Jurisprudence

The Supreme Court’s Abortion Decision Could Reshape American Jurisprudence

The court must decide if it’s willing to sacrifice bedrock legal principles in the rush to ban abortions.

A crowd of protesters holding signs for and against abortion outside the Supreme Court
Activists demonstrate in front of the U.S. Supreme Court during the 47th annual March for Life on Jan. 24.
Olivier Douliery/Getty Images

On Wednesday, the Supreme Court will consider a full-blown attack on abortion rights that could throw the court’s own legitimacy into question. The state of Louisiana, which will defend its law before the court tomorrow, hopes the conservative majority’s enthusiasm for abortion restrictions will compel it to undermine bedrock principles of American jurisprudence.

As reproductive rights attorneys, each of us has argued high-stakes abortion cases, including before the Supreme Court and the European Court of Human Rights. We care deeply about reproductive health and have experienced losses that permitted some onerous restrictions on abortion rights as well as legal victories. Yet a basic underlying premise throughout all these cases is that regardless of a judge’s personal animus toward abortion, the courts play by the judicial rules.

That concept is now at risk in June Medical Services v. Gee, a case with a disturbing procedural background.

At issue is a Louisiana statute requiring all physicians who perform abortions to have admitting privileges at local hospitals. Abortion is a safe outpatient medical procedure that very rarely results in hospitalization, especially when the procedure is done using oral medication. The admitting privileges requirement will not make anyone safer, but it does demonstrably shutter abortion clinics. As a result, less than four years ago, the Supreme Court struck down a nearly identical Texas law in Whole Woman’s Health v. Hellerstedt* after finding that the law provided no benefit to offset the “undue burden” it imposed upon women in Texas.

What’s changed since Whole Woman’s Health* was decided in June 2016? Abortion opponents are newly emboldened by Trump’s appointment of two vehemently anti-abortion justices to the highest court. If the Supreme Court now rules in favor of Louisiana, the court will upend its own legal precedent in Whole Woman’s Health* and further erode public confidence in our judiciary, all in pursuit of restricting abortion access.

The first major principle at risk dictates that judges are bound by earlier case law when deciding subsequent cases with similar issues or facts. Abortion opponents did not like the Supreme Court’s pre-Gorsuch/pre-Kavanaugh ruling in Whole Woman’s Health*, but that doesn’t mean that they get to try again with an identical law a mere three years later.

The next endangered legal principle involves the trial court’s role as the place where facts are first determined before the law is then applied to those facts. The Louisiana trial court based its findings on days of testimony by expert witnesses, scientific and peer-reviewed evidence, and opportunities for cross-examination. The trial court’s findings were not only plausible but were well supported by science. But then the 5th Circuit Court of Appeals overstepped its role. Rather than reviewing whether the trial court correctly applied the law to the facts at hand, the 5th Circuit instead substituted its own view of the facts and then upheld the law as constitutional. Science suffered a blow, and the case headed to the Supreme Court.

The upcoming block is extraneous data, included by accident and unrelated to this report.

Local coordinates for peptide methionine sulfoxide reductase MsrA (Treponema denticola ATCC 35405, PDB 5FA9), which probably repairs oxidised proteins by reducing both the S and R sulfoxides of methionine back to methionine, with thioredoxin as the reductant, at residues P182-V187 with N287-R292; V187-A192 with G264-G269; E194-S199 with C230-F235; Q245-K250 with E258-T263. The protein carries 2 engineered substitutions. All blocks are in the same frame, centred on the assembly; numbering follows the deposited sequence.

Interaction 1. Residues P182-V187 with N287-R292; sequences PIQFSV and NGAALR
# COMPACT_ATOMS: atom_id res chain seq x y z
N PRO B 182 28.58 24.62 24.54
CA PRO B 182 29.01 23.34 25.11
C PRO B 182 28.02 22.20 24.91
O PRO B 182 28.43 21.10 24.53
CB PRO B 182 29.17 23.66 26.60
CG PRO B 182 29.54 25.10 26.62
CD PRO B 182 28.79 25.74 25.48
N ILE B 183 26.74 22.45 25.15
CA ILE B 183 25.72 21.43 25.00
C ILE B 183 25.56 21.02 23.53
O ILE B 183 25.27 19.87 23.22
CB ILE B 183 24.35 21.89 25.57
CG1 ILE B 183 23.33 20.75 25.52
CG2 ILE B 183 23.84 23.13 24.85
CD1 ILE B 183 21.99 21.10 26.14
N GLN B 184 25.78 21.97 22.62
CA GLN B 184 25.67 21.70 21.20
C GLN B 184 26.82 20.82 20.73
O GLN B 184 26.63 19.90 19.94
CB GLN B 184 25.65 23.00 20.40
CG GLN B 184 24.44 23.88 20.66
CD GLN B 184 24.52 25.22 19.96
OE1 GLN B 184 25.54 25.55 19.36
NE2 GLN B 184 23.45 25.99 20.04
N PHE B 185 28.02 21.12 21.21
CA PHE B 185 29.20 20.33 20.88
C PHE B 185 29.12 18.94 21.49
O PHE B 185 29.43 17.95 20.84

Last but not least, the third legal principle in the crosshairs involves legal standing—simply put, who can bring a case to court. Extensive case law allows individual doctors to challenge abortion restrictions whether or not they are personally affected by the law. This standing provision recognizes the special circumstances of pregnancy (a pregnant woman is unlikely to bring a timely lawsuit) and the special status of the doctor-patient relationship that permits a doctor to represent the patient’s interest throughout litigation. Once the Supreme Court agreed to hear the case, the state of Louisiana jumped at the chance to challenge this well-established rule of standing, even though the state earlier had waived this argument.

By now, it’s no surprise to see President Donald Trump manipulating the legal system by brazenly meddling in Department of Justice affairs and threatening judicial independence.

Yet as lawyers, the two of us hold out hope that the Supreme Court will stay above the fray, avoid divisive partisan politics, and provide the balance of power that is so vital to the American system of government.

As the red flag issue of abortion is waved before the bullish conservatives, it remains to be seen how the court will react. Justices Neil Gorsuch and Brett Kavanaugh, for all their shortcomings on the substantive issues at stake here, may have regard for judicial precedent after all. Likewise, Chief Justice John Roberts has consistently demonstrated an awareness of how the court will be undermined if it sacrifices well-established judicial principles such as legal precedent, fact-finding, and standing.

Make no mistake—with so many more restrictive abortion laws on the horizon, the outlook for reproductive rights is quite grim. The court has never before had a majority of justices with such extreme anti-abortion views. But this case asks the justices to make far too many procedural contortions now in the hasty pursuit of Trump’s anti-abortion promises.

Correction, March 3, 2020: This piece originally misidentified the plaintiff in Whole Woman’s Health v. Hellerstedt as Whole Women’s Health.